Saturday, 29 December 2012

Gaps in the clouds

Hope all you folks out there had a lovely Christmas, and are going to have a splendid New Year too. What a horrible few days it's been, though. Lots of potential birding time but too much rain for the idea to really appeal . I did go out to Elmley on the 23rd (grey and gloomy but no rain), and had a couple of productive hours in Susan's garden in East Sutton on Boxing Day morning when there was a freak spell of sunshine.

OK, Elmley. It was quiet. Very little but Lapwings, Starlings and distant Curlews from the access track. The traditional look over the wall next to the loos revealed many Teals on the pools below, and a few Wigeons too.

The first section of track was unflooded, though the fields beyond looked pretty damp. There were flocks of Wigeons out there, plus a large, strung-out flock of Brent Geese which I checked for anything more exotic, to no avail.

Those who've been here will recall there is a board bridge across a small ditch to get to Wellmarsh hide - the water in the ditch was about as high as the bridge which was disconcerting, but it was passable. From the hide, there was little to see at close range, but further off were huge numbers of Lapwings which all went up now and then as a Marsh Harrier went over.

The track from here to Counterwall hide was closed off because of flooding, so it was necessary to head the other way, for South Fleet hide. This is a photo from some distance away of South Fleet hide, with a ringtail Hen Harrier flying right past it. I wish I'd been in the hide!

View from South Fleet hide. What a lot of Teals. Not very close, and the light was fading fast, so it's a horrid noisy mess of a photo. But I think I can make out a drake Pintail among this lot, at about 3 o'clock.

On the way back, several parties of Brents went over, heading for the Swale.

Now on to Boxing day. Sunshine, and the East Sutton garden was a hive of activity. I saw/heard 27 species in an hour of watching, before the grey clouds rolled in once again. Some of the best I failed to photograph. A big flock of Lesser Redpolls in the tall alders. A very close-range flyby Great Spotted Woodpecker. And a Sparrowhawk that shot right past me at about knee height and bobbed neatly over the hedge into next door's garden where, judging by the awful noises that ensued, it dispatched an unlucky Starling.

A small flock of Siskins came and landed in a smaller and closer alder than those favoured by the redpolls.

I found a place to stand where I could see as much open sky (in good light) as possible and waited to see what flew by. Results included these Collared Doves and multiple Magpies.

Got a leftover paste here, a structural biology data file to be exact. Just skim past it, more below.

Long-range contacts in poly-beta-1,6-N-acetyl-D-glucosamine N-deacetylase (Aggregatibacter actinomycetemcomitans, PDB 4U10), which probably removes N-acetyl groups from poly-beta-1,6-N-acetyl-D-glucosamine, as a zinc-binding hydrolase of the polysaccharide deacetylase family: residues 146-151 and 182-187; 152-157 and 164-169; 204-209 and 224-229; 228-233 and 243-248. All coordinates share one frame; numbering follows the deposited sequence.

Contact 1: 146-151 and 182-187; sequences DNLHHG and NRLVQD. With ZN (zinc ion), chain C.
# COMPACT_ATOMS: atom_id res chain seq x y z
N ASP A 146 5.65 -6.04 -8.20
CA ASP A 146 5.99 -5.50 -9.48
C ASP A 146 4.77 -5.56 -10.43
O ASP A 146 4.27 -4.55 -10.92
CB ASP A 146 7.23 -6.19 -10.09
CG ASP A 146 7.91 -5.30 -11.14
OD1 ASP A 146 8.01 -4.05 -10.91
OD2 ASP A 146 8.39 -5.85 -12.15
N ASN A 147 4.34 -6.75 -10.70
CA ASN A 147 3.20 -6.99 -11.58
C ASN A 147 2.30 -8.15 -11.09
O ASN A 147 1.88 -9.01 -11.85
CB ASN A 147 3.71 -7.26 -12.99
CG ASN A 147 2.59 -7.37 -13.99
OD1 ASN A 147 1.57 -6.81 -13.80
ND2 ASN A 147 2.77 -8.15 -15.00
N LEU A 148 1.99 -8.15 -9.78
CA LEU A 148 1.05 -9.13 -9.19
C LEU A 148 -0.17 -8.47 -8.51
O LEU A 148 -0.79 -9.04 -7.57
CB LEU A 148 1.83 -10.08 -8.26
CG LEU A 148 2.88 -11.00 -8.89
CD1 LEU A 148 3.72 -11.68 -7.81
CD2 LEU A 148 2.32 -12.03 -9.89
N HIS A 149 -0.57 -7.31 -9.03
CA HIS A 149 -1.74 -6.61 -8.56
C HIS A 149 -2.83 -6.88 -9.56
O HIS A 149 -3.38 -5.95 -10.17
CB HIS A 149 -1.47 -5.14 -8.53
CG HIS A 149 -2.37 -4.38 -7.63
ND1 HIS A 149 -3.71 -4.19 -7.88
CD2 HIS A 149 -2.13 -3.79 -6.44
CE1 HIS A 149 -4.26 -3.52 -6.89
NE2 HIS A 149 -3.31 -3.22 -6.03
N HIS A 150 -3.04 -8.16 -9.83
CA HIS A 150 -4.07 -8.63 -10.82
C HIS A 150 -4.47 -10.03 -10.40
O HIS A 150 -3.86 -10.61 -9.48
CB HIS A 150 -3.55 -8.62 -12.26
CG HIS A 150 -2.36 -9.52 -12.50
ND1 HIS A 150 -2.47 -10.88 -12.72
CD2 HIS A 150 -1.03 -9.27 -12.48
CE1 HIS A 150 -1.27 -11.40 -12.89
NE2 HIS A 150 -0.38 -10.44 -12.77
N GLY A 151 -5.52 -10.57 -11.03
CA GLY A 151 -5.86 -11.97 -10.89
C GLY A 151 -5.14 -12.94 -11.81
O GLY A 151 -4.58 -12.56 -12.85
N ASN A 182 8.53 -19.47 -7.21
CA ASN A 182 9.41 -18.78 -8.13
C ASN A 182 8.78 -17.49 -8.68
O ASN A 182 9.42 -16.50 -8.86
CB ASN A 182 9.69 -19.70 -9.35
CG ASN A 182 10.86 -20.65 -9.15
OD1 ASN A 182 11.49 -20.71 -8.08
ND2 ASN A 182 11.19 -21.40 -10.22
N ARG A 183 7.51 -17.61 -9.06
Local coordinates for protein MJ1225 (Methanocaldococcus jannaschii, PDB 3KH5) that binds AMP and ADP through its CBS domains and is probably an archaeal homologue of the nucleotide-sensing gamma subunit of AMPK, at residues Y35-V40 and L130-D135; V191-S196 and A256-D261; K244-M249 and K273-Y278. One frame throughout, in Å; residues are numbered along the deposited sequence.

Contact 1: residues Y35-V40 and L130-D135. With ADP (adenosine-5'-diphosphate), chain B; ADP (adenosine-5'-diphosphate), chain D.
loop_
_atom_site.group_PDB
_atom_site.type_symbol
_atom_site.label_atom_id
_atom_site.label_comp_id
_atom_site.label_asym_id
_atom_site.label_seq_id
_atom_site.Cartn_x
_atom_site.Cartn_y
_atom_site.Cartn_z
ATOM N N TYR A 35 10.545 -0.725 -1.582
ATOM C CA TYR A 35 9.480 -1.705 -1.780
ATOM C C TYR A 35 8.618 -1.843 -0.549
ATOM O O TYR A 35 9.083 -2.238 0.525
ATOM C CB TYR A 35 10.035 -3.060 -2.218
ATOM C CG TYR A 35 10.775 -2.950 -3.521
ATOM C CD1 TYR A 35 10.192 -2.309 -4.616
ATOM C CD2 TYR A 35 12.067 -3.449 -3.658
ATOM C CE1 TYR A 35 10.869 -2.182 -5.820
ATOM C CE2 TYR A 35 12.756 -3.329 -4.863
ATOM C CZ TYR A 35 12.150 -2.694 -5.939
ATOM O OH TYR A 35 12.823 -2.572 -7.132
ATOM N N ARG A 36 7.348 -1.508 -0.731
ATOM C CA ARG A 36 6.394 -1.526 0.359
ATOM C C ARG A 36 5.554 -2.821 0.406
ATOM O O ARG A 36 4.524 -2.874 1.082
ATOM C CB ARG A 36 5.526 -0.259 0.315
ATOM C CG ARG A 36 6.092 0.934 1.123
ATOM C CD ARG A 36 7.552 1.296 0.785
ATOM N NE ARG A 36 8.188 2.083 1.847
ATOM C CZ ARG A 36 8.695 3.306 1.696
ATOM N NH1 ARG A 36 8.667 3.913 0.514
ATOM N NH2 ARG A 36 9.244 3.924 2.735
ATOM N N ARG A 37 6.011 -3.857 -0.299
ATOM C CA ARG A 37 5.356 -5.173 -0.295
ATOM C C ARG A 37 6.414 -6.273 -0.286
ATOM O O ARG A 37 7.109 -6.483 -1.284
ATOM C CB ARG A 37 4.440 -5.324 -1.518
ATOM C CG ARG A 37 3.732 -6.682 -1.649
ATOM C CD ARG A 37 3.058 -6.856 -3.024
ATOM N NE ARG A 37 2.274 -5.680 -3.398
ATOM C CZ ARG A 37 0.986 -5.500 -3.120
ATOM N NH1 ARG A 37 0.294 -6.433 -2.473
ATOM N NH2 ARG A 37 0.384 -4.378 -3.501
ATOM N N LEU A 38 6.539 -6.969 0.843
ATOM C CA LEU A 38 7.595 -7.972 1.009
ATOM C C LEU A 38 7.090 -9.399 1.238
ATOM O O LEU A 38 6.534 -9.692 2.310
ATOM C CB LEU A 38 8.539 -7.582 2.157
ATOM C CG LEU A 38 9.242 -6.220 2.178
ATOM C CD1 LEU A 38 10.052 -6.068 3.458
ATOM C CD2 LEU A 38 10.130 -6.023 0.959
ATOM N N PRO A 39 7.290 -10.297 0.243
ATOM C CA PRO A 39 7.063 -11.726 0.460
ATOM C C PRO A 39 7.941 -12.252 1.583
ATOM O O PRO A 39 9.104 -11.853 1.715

Stand still long enough and often a little bird or two will come and check you out, in this case a Coal Tit and a Dunnock.

We went for a lovely muddy country stomp later, after the sun had gone in but before the rain arrived. I took the camera but made little use of it, though I did photograph this nice-looking plant which might be Old Man's Beard (but I'm not sure, and would welcome confirmation/correction).

Wednesday, 12 December 2012

A tree in Sauternes

I'm just back from a few days with my sister and her family in Sauternes, a village near Bordeaux in south-west France. It wasn't a birding trip, more a family catch-up trip, but I did spend a little time chilling (literally) by the pool, pointing my big lens at a tree. In this landscape of flat vineyards, trees are few and far between, and a range of local birdlife called in at this one.

Cirl Buntings! These were around in small parties, though they were shy and I didn't manage any very good shots, whenever I saw one there was always a twig or leaf or far too many metres between it and me.

Tree Sparrow. Plenty of these too, along with House Sparrows, though the latter hung around near the houses (appropriately enough) and the Tree Sparrows were more out in the fields.

This was a surprise, though I've done some research since and discovered that Blackcaps do winter in southern France, though whether these are going to be British or eastern European birds, I don't know. This one was certainly as furtive and hard to photograph as your average British Blackcap in summer.

I'd have liked a (much) better look at this, the only Serin that I saw during the stay.

Lots of Starlings were congregating in the next tree along, a larger specimen with room for hundreds of Starlings (and well away from me and my camera) but a few dropped into 'my' tree as well.

When not flocking in the big tree, the Starlings sat along telegraph wires. Here they are keeping company with a few Woodlarks.

One of the local stars is Black Redstart. This one (female? first-winter male?) was hanging around by my sister's veg patch, I also saw it picking the tiny mutant grapes from the vines that cover the house.

The birdlife round here is VERY jumpy and jittery - with good reason, judging by the number of gunshots I heard. The exception to this was the garden 'rouge-gorge', which when not chasing away other birds was posing prettily for my camera.

Other birds? Not a lot, really. Blue and Great Tits and Blackbirds abounded. There were Carrion Crows out in the vineyards, and I clocked several Chaffinches and Goldfinches going over. Heard many Green Woodpeckers, but the only raptor I saw was a single Buzzard. On the last night, I heard the bugling of what sounded like a LOT of Common Cranes, but it was too dark to see anything.

Finally, we had a day in Bordeaux - it rained and I took lots of photos of architecture. The only thing seen that warrants inclusion here was a number of Coypus, around the muddy shore of the Garonne. It was the first time I've photographed (in fact the first time I've properly seen) these hefty aquatic rodents and I took many poor photos (wrong lens, no light), including these two.